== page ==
ROSL ARTS and BEARSPACE are delighted to launch NO PLACE, an exhibition of emerging artists work examining the theme of finding home at Over-Seas House from Thursday 14 September until January 2018.
Home and travel are two essential elements in our lifestyle – balancing our need to create a strong home identity with the desire to explore and experience adventure and escapism through travel. One element often influences the other.
NO PLACE explores the idea of creating a ‘home away from home’, and is influenced by the Royal Over-Seas League – the members’ club in which it is located. Members’ clubs, especially ROSL, pride themselves on providing the familiar comforts of home within the clubhouse environment.
But is home a notion or a location? A selection of emerging artists have been invited to explore this theme through a range of mediums and viewpoints; investigating displacement, and a sense of place. The artists who have been invited to exhibit by BEARSPACE and ROSL ARTS are Lucinda Metcalfe, Dominic Bradnum, Chris Hawtin, Natasha Kissell, Nadja Gabriela Plein and Jane Ward. The varied, contemporary art practices offer fresh perspectives in the historic space of Over-Seas House, where the works in NO PLACE will be a welcomed feature of this ‘home from home’ in Central London.
Exhibition runs daily from 15 September, 10am-6pm. Free entry.
About the artists:
Dominic Bradnum is a visual and audio artist, currently working in Worthing, UK. His painting practice is primarily concerned with capturing the flickering, incandescent qualities of neon lights. Working mainly in oil paint, he builds up layers and glazes, taking advantage of the slow drying times to create subtle changes of tone and contrast. The subject matter of his neon paintings often takes a textual form – poetic statements and enigmatic declarations, translated through a contemporary neon voice, are set within brooding expressionist sea-scapes and post-industrial landscapes. Dominic was the winner of Wells Art Contemporary 2013, he has exhibited throughout the UK and in Europe, sharing gallery space with Sir Peter Blake, Damien Hirst, Bruce McLean and Jamie Hewlett.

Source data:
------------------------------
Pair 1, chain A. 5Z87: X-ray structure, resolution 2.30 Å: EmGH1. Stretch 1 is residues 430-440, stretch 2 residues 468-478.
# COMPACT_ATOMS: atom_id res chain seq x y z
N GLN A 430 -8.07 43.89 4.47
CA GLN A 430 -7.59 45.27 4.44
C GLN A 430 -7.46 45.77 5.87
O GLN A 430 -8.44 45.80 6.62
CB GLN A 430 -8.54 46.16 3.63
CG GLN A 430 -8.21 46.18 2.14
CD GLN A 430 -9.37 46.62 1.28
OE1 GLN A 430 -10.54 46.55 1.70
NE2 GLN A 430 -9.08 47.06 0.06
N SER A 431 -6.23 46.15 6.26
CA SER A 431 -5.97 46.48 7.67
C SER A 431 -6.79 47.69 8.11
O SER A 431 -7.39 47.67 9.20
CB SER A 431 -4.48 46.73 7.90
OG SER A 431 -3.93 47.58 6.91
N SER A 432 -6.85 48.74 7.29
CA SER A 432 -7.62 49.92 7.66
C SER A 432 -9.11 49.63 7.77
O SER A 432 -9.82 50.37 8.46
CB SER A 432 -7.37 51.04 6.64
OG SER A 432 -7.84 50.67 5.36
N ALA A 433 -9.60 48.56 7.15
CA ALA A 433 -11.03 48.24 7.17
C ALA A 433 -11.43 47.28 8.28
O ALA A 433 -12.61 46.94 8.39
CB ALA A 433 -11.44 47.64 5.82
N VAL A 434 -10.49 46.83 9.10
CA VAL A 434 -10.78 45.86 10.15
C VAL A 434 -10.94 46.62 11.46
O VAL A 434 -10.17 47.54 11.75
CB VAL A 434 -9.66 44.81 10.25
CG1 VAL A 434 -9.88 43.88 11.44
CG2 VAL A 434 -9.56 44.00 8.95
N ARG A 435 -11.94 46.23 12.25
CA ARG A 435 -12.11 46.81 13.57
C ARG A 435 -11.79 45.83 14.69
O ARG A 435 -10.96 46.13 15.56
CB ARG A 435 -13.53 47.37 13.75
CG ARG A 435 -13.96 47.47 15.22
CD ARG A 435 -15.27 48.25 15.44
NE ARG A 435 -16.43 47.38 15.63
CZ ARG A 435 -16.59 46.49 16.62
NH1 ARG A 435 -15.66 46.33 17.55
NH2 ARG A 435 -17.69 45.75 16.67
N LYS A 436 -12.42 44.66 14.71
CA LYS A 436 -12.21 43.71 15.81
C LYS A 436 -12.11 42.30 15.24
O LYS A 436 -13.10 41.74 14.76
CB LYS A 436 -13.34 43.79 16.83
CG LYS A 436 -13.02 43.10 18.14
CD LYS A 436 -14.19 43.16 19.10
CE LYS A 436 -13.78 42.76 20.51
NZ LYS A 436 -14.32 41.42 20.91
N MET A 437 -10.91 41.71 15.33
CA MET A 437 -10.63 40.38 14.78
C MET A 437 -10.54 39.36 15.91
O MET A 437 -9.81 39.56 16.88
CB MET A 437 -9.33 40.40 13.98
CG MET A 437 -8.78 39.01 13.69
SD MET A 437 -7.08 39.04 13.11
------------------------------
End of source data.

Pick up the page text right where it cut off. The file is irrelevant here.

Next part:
Chris Hawtin explores the relationship between organic and cybernetic structures, and the effect of technological acceleration on geographic space. Giant floating machines or vessels hover above a more traditional romantic landscape in a fusion of genres, questioning our relationship to the topographic environment in the era of the digital, and how it has been fictionalised in cinematic and virtual space. The titles of the works and the logic of these fictional arenas suggests the presence of a science fiction narrative for the viewer to unravel. Working with 3d scans and architectural modelling programmes as well as with the painted surface, Hawtin's work becomes a hybrid of the technological and the organic. Born in Ely, Cambridgeshire, United Kingdom in 1974 Chris Hawtin has exhibited widely both nationally and internationally. His work is in private collections worldwide and in the Saatchi Collection in London.
Natasha Kissell is a painter whose works effuse aspiration and radiate wonderment. Often including modernist architecture, she places highly designed structures into imaginative landscapes. Through man-made structure or the delicate details of the natural world, her paintings depict fantastical landscapes that can only be born out of the imagination. Natasha Kissell studied painting at the Royal Academy schools and then exhibited at the prestigious Art Futures. She has sown in India, Copenhagen and the States and was a finalist in the Jerwood Contemporary Painters Prize. Kissell has also undertaken several album cover artwork commissions including 'Black Swan' by Athlete and 'Army of Bones' recent self titled album. Reinventing traditional landscape painting, Kissell discloses whimsical and curious worlds.